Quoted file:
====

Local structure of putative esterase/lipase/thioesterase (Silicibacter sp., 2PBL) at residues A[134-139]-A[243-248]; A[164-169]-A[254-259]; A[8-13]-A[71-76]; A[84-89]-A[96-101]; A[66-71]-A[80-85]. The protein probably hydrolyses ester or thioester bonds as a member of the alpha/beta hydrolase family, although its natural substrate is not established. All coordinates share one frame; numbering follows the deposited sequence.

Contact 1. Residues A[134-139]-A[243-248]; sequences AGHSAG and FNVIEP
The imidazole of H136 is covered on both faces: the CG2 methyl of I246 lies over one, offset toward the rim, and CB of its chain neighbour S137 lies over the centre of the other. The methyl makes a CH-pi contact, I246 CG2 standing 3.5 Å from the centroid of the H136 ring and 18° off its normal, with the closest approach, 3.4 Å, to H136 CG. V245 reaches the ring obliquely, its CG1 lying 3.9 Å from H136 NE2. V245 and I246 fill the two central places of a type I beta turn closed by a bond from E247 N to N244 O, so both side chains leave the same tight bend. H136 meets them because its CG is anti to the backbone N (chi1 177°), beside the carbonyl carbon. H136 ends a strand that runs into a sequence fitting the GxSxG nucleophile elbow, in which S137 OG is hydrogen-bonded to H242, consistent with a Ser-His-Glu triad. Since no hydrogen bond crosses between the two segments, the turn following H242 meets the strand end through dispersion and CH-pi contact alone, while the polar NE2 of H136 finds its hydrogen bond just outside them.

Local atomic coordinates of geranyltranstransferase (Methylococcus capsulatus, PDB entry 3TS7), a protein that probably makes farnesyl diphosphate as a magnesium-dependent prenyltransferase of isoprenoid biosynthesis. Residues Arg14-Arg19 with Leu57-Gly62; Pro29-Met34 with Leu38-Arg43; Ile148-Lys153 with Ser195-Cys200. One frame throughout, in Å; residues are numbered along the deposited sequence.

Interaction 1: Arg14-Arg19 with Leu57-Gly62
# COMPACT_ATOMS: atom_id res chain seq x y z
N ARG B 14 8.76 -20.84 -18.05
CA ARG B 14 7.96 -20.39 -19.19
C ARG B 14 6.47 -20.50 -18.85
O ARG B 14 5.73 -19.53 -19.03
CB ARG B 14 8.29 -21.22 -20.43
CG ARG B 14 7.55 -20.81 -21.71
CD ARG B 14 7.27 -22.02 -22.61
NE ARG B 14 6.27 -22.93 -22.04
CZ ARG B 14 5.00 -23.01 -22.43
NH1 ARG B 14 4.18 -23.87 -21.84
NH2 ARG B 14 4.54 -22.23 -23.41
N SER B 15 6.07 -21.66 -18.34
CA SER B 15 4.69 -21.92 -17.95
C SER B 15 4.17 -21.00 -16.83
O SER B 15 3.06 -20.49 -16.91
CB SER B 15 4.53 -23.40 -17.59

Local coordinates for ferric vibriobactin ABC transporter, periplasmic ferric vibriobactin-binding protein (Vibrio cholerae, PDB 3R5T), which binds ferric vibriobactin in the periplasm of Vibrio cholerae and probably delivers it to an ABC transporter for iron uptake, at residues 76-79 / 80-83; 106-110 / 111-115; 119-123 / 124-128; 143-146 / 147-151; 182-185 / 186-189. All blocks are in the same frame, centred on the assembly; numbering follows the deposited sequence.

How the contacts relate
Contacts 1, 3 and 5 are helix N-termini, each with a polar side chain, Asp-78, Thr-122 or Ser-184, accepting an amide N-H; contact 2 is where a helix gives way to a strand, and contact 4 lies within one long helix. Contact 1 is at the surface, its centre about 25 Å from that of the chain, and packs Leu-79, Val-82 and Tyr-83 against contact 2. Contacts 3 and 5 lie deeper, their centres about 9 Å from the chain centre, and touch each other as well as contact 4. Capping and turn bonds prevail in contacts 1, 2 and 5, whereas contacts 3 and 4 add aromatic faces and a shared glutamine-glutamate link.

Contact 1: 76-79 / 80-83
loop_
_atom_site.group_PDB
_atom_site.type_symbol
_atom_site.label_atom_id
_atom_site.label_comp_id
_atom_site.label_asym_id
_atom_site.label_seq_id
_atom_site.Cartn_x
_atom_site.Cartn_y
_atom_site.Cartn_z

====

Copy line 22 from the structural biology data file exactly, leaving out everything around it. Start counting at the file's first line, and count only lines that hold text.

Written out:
CB SER B 15 4.53 -23.40 -17.59